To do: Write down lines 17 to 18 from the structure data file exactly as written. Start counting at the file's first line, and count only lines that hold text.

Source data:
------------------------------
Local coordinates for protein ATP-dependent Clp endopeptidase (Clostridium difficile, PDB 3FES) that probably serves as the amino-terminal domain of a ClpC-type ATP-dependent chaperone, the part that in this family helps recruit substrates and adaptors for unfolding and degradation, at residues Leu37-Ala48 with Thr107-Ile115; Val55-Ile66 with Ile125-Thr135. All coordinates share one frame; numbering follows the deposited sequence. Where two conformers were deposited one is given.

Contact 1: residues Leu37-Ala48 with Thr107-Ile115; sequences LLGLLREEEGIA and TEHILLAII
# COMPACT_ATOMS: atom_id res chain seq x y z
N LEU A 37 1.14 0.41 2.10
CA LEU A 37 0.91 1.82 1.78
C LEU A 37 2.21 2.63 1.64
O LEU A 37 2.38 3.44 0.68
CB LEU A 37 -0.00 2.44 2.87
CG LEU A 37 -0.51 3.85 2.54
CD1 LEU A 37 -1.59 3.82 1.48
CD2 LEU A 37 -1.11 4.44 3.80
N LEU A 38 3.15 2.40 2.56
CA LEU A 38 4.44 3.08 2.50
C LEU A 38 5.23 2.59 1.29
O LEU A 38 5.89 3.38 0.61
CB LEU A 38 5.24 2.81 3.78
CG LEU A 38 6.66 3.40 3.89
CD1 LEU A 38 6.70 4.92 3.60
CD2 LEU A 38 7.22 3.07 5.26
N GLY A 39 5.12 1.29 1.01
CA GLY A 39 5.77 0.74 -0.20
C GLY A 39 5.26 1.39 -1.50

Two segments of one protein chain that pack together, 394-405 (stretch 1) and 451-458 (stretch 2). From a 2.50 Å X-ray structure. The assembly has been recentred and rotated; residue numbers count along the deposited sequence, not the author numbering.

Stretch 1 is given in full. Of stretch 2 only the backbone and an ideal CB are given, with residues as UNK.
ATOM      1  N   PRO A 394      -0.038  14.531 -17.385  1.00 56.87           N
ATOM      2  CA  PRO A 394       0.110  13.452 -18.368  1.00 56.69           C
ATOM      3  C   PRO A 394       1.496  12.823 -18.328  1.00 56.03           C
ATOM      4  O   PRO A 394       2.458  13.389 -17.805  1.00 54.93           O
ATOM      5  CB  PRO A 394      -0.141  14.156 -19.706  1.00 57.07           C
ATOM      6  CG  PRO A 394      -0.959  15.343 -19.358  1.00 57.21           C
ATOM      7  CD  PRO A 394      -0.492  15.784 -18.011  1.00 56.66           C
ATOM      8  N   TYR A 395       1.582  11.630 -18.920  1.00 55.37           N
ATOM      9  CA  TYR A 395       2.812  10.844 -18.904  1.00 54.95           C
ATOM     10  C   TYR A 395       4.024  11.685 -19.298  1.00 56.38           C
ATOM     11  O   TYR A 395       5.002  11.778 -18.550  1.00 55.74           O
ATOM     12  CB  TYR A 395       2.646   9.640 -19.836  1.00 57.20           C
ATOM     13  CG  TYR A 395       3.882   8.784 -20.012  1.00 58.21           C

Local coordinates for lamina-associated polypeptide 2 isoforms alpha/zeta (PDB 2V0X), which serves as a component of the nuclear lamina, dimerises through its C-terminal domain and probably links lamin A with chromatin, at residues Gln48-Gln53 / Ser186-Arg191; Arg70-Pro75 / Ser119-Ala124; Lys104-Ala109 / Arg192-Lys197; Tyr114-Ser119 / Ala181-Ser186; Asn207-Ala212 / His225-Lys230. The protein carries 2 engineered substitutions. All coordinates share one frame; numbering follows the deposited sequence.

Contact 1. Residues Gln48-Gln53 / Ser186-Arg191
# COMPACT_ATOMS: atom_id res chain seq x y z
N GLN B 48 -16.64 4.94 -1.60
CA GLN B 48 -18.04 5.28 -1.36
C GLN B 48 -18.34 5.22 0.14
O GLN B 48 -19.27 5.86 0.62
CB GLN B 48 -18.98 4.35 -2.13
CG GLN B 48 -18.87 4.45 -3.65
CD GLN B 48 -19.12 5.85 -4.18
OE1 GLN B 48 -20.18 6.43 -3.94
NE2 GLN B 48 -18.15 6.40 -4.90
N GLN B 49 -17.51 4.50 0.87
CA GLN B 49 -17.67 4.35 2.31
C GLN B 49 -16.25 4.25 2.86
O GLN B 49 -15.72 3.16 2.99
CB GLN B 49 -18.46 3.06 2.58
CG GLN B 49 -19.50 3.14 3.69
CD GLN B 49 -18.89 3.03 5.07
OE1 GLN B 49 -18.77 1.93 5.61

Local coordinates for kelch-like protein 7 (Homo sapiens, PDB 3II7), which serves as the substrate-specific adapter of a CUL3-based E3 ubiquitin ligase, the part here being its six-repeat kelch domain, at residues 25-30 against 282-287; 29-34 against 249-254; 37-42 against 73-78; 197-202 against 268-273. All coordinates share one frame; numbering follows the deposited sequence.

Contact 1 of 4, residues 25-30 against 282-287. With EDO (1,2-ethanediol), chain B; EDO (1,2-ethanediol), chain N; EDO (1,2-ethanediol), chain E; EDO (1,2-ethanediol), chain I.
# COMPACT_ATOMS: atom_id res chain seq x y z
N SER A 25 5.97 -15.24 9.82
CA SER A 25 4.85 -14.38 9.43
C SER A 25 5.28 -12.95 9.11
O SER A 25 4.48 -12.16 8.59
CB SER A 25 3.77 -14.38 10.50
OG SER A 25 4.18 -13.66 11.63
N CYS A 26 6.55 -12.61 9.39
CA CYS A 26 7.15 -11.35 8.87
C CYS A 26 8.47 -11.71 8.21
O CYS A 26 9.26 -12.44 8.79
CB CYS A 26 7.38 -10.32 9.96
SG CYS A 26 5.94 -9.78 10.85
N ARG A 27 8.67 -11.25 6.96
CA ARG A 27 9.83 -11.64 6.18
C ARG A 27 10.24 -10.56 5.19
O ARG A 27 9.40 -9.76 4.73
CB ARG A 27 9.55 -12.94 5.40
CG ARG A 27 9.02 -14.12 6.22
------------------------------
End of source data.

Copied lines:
CG LEU A 38 6.66 3.40 3.89
CD1 LEU A 38 6.70 4.92 3.60